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Imagine it is 1 a.m. on any college campus about six weeks into the fall semester. A first-year student believes they have been sexually assaulted. Just a few weeks in, they are still getting to know their roommate, the campus and the university bureaucracies. Alone, ashamed and hurting, they want to know what to do and how to get help. They turn to the campus website and search for “sexual assault on campus” or “rape resources.”

A number of things come up: campus police, local police, anonymous reporting options, LGBTQ+ resource centers, campus mental health services. And, of course, they find the Title IX policy itself.

But will this Title IX policy—the object of so much research and debate—help the student handle this traumatic event? Probably not, our research suggests.

To comply with Title IX, universities do what institutions so often do: hire consulting firms and legally trained professionals to interpret, frame and implement the law in the institution. But those firms and professionals are paid by and looking out for the university, plugging any holes that might lead to liability. The student audience is, at most, an afterthought. The student can’t make heads or tails of the technical, bureaucratic language.

When we ran a study, we found that even students who haven’t just been assaulted can neither find nor understand the information they most need.

Here’s how we did our research. We asked 200 current college undergraduates to analyze one of five typical Title IX policies to determine, first, if regular undergraduate students could even find specific information in the policy and, second, whether they could comprehend key aspects of the policy. Students were able, for the most part, to locate things they might need—for instance, the toll-free 24-hour crisis hotline. But they were largely unable to comprehend various critical terms and concepts in the policy—including the definition of sexual assault and the university’s standard of proof in disciplinary hearings about sexual assault.

We also computationally analyzed the actual text of 160 typical Title IX policies using a numerical score to calculate readability. Scores closer to zero are harder to read. We found that the average Title IX policy has a Flesch Reading-Ease score of 30.80. For comparison, Time magazine has an average of around 57, The New York Times an average of around 47 and the Harvard Law Review an average of around 34. In short, these Title IX policies are harder to read than all of those publications and can’t be comprehended by the undergraduates for whom they’re supposedly written.

That leaves a lot of students in the dark. Reliable ongoing research continues to find that one in four female undergraduates will be sexually assaulted during their college years, while one in 15 male students will be as well. LGBTQ+ and gender-nonconforming students are at an increased risk compared to their heterosexual, gender-conforming classmates.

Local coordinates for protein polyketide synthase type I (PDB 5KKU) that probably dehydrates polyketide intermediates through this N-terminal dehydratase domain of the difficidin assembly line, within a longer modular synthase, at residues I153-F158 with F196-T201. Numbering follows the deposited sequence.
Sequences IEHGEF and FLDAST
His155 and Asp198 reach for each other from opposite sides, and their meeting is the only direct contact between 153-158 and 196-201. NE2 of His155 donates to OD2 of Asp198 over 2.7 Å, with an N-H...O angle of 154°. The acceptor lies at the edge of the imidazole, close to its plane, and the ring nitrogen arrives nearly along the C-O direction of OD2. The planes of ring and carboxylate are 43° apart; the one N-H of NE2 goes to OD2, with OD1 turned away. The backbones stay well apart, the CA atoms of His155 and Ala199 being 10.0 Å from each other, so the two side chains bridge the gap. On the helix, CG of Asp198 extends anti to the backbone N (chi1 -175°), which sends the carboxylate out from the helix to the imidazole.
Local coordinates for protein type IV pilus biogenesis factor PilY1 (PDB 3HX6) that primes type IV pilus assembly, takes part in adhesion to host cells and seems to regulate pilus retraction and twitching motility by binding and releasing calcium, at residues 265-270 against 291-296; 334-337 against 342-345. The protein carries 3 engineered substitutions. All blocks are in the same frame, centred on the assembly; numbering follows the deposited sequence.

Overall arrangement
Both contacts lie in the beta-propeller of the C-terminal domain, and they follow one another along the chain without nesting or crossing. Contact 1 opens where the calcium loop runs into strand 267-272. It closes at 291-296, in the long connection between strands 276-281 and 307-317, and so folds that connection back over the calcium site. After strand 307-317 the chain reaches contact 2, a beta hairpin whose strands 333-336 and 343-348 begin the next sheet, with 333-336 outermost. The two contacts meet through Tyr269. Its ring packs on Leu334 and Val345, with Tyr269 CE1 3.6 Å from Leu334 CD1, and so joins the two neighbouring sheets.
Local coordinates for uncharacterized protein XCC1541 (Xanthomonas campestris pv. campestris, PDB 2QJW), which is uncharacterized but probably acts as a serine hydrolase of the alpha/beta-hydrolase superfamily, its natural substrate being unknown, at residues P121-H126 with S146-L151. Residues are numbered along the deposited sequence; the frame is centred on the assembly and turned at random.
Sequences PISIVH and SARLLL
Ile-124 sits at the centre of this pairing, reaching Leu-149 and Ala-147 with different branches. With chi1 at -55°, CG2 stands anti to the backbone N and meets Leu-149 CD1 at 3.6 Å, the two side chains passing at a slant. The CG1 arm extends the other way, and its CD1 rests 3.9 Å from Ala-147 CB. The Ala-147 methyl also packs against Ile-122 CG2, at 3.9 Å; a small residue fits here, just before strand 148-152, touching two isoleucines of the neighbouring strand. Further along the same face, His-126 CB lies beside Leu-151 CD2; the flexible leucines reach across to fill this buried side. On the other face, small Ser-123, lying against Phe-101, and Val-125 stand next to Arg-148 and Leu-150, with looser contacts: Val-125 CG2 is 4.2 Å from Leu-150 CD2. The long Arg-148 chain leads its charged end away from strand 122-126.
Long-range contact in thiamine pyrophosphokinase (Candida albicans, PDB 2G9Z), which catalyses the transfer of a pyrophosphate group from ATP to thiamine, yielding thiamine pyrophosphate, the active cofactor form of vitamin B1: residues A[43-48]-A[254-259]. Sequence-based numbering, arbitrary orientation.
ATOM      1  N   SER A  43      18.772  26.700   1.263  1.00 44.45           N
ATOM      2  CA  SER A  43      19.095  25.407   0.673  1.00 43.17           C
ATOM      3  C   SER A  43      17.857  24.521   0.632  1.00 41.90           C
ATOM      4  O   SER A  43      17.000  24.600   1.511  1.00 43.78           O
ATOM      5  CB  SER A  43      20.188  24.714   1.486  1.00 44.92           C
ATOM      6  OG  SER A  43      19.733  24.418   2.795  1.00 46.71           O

And for the Class of 2026, these risks may only increase. As we know, the college years are a time when many young people explore alcohol, drugs and sexual intimacy. Because so many students were socially isolated during the pandemic, members of the Class of 2026 are at increased risk of mistakes and missteps. Many didn’t have the chance to experiment during high school, as did many previous generations of college kids. They have had less time than other cohorts to learn to practice navigating in-person social cues. What’s more, many college freshmen have come from states with abstinence-only sex education; others have endured family and social pressure to identify as straight and cisgender. While first exploring sexual and gender identity, college students are at particular risk of everything from forced sexual assault to serious misunderstandings and misreadings about sexual consent.

With the reversal of Roe v. Wade, the stakes could not be higher. Colleges need to create student-focused policies and materials. Title IX officers and campus general counsels’ offices need to understand that the documents they produce to show compliance for federal audits or for a legal defense if the institution is sued are just the beginning. Our institutions need to go further and create a simple and clear, step-by-step, Lexile-tested, streamlined place for a traumatized student to land when they undertake this 1 a.m. search—with links for more information if needed. Assaulted students’ first point of contact should be with a confidential “concierge” of sorts who will help the student navigate the overwhelming sets of resources available.

College administrators, faculty and staff must be having conversations about how these policies function from the students’ points of view. As universities prepare to welcome the Class of 2026, we should think carefully about reducing sexual assault, training students in consent and better dealing with the repeated victimization on college campuses.

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